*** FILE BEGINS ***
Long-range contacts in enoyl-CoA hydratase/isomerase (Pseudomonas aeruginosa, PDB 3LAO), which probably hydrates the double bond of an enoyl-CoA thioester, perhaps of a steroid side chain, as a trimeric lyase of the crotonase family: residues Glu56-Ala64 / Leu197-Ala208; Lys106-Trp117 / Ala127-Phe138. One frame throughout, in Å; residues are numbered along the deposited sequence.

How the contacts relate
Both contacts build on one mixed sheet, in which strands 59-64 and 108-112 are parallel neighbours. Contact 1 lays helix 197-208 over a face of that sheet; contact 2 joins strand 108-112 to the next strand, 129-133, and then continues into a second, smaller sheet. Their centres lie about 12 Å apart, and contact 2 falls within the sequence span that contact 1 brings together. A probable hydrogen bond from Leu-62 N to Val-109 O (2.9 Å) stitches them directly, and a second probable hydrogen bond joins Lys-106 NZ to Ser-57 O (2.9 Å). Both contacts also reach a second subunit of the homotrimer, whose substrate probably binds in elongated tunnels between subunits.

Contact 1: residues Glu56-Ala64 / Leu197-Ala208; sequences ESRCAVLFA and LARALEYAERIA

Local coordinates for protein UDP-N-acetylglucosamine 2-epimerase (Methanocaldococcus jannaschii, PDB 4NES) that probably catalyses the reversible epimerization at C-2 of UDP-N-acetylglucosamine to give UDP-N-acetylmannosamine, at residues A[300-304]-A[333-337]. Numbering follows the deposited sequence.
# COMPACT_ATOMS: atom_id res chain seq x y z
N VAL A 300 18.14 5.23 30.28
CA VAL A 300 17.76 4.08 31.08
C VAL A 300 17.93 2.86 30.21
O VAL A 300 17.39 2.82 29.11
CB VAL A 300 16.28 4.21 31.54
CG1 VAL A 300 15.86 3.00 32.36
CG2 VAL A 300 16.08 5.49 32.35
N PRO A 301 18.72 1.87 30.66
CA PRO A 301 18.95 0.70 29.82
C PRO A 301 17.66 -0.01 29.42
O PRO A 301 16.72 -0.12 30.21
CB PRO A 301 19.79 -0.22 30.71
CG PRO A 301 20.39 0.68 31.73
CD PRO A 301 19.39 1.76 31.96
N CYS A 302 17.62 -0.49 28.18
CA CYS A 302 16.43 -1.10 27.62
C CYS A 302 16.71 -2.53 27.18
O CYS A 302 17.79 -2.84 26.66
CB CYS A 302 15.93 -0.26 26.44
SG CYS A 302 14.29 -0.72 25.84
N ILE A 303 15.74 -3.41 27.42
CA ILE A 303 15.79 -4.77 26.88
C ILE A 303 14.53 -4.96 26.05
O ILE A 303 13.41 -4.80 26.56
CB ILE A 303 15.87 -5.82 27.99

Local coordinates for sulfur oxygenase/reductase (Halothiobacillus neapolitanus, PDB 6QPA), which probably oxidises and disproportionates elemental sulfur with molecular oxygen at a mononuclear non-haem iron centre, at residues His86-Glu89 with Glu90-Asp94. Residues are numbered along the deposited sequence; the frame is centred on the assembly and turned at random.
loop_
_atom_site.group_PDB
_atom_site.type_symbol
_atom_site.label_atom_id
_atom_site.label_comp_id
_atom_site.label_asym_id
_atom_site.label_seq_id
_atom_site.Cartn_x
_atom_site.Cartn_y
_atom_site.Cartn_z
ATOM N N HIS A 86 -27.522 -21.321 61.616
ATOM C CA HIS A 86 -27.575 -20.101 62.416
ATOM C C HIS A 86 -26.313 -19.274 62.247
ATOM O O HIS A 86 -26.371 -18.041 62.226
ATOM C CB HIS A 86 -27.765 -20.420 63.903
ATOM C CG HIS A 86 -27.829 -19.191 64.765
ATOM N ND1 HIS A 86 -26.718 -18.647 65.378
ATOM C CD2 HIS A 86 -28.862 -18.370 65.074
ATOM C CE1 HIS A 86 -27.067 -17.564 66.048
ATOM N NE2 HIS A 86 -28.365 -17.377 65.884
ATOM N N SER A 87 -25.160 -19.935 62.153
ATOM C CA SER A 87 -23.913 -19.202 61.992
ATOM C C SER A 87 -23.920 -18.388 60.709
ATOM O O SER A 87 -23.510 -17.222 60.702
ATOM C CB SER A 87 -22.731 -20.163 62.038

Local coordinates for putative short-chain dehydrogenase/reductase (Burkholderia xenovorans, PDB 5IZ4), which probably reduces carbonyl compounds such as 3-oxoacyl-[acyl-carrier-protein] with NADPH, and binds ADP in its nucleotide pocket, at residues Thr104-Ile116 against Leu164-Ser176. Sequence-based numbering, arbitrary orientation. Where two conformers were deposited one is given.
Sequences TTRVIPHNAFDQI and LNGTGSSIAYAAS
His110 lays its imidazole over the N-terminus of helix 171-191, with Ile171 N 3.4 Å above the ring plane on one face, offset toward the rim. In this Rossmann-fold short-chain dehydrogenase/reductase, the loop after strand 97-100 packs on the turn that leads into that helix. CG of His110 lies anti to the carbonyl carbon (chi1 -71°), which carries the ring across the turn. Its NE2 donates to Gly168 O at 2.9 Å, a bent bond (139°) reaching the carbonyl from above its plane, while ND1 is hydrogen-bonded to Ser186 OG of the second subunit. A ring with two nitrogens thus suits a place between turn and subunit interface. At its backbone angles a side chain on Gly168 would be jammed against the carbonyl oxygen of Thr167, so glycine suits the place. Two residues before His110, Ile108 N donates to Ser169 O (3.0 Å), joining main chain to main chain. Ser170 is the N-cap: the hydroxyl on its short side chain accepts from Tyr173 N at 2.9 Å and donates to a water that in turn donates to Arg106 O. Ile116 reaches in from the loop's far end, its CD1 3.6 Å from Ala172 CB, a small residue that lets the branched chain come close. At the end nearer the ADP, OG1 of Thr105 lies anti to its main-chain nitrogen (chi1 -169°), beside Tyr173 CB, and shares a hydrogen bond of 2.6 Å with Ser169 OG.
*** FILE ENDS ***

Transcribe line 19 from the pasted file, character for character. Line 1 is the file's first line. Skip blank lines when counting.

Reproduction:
CG PRO A 301 20.39 0.68 31.73